Dad not guilty: Lawyer says sex abuse allegation “set-up”
A GLADSTONE father has been acquitted of a sex assault charge against his daughter after his lawyer claimed the allegation was a "set-up".
The man, who cannot be named for legal purposes, pleaded not guilty to one count of indecent treatment of a child under 12 years of age as a lineal descendant in the Gladstone District Court this week.
During the trial the jury heard evidence from several sources, including the man's daughter, her mother and police.
It was alleged between February 16 and December 10, 2009, the man was alleged to have exposed his penis to his daughter, aged seven at the time, and used her hands to masturbate.
It was alleged the girl initially refused so he grabbed her hands and placed them on his penis. But defence barrister Malcolm Harrison told the jury the allegation was a "set-up" either on the mother's or daughter's behalf.
Mr Harrison pointed out to the jury several inconsistencies between the mother's version and her daughter's version given to police after the report was made in November 2015.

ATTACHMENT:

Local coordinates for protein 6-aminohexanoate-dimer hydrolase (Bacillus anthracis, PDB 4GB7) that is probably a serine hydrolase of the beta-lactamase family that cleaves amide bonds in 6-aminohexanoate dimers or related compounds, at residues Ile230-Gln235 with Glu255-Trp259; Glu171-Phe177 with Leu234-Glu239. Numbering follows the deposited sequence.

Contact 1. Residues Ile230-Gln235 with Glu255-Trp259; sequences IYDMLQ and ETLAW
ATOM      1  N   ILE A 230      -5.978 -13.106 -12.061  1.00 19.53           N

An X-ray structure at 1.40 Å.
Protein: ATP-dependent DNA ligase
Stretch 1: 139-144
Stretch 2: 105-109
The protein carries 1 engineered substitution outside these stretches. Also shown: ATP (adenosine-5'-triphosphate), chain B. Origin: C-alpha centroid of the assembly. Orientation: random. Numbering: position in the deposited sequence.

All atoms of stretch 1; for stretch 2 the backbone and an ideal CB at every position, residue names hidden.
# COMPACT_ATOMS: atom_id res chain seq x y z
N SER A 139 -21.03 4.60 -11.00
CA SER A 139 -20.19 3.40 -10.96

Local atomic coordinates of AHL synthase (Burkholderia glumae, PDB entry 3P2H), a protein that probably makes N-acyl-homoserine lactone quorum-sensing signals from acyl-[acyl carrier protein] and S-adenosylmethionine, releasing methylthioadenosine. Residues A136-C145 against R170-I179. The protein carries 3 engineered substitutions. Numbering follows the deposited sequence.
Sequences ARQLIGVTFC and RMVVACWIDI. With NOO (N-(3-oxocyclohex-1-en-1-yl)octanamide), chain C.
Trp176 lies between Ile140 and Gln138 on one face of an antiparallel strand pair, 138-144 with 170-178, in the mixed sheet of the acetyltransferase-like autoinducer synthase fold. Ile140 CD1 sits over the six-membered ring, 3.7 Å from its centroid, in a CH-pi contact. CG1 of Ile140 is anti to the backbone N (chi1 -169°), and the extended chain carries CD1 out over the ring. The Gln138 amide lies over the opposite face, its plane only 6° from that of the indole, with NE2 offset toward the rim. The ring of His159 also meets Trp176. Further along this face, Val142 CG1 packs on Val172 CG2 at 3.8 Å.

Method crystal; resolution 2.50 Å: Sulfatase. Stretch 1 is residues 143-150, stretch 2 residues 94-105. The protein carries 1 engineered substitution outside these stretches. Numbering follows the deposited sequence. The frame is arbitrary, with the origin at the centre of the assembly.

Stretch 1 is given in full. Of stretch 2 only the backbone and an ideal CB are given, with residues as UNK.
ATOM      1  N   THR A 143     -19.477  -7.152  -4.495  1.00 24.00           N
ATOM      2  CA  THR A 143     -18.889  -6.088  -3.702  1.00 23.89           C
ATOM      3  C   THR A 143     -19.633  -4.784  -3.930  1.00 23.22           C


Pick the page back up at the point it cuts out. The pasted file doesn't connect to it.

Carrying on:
Mr Harrison told the court there was evidence given by the mother about the alleged offending that the daughter said never happened.
He told the jury there had been arguments between his client and the mother who were both fighting for custody of their children, including the alleged victim.
Mr Harrison told the jury his client and the woman were also having a disagreement over the signing of the alleged victim child's passport documents for an overseas holiday - which his client refused to sign.
Mr Harrison suggested to the jury the sex assault allegation was the result of the woman saying "whatever comes to mind to try and advance her own wishes".
Mr Harrison said it may have also come from the child.
"This was a 14-year-old girl who, without a passport isn't going on a trip," he said.
"It occurs in a time frame where there may have been motive to lie," Mr Harrison said.
He also pointed out the length of time it took for the woman and daughter to report the incident to police - six years. Mr Harrison described the allegations towards his client as "malevolent" and an "absolute mess".
During cross-examination Mr Harrison expressed these beliefs to the mother, who said she could "never make up something so disgusting".
"I'm sorry but I'm not that sick in the head," she said.
During her evidence the mother told the jury she would love to see her former partner in prison "for what he did".
The jury was sent out to deliberate on Wednesday afternoon and came back with a not-guilty verdict.
The man was acquitted of the charge.